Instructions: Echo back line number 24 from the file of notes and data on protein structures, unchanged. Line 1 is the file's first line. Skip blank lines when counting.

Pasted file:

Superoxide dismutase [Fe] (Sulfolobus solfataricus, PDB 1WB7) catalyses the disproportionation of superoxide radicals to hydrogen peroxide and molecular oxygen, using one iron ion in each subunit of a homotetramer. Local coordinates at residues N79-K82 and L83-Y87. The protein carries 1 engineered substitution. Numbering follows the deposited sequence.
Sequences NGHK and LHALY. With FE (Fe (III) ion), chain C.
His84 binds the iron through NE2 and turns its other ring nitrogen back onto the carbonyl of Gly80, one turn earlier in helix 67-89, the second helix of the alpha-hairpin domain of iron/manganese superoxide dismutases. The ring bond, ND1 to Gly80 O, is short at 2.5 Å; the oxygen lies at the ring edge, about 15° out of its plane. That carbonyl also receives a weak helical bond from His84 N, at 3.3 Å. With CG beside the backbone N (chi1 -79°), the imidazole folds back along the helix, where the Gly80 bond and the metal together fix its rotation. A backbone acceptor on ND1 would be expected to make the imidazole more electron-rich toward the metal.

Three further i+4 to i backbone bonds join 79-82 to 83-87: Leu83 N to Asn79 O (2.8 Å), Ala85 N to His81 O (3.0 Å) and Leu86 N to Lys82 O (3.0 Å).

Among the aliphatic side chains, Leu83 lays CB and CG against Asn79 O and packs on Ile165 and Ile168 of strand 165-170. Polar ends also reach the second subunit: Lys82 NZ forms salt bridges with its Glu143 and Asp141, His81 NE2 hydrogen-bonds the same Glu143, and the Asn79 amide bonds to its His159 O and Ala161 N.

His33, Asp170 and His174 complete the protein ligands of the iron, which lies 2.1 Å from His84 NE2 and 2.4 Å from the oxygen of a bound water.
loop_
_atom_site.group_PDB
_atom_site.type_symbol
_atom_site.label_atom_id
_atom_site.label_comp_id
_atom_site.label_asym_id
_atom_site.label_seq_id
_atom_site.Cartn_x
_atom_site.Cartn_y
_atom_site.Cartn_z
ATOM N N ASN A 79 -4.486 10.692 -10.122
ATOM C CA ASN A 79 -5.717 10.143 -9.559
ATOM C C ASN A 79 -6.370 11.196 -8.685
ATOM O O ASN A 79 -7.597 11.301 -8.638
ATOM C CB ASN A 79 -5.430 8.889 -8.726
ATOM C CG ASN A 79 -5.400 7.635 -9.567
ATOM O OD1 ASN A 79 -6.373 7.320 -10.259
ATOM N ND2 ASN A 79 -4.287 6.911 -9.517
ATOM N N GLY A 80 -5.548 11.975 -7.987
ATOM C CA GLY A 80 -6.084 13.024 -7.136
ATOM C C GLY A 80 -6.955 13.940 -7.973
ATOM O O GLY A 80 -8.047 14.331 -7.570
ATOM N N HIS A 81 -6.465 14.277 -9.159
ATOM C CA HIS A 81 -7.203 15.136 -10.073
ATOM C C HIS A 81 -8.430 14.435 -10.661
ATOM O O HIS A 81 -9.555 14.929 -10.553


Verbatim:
ATOM N ND2 ASN A 79 -4.287 6.911 -9.517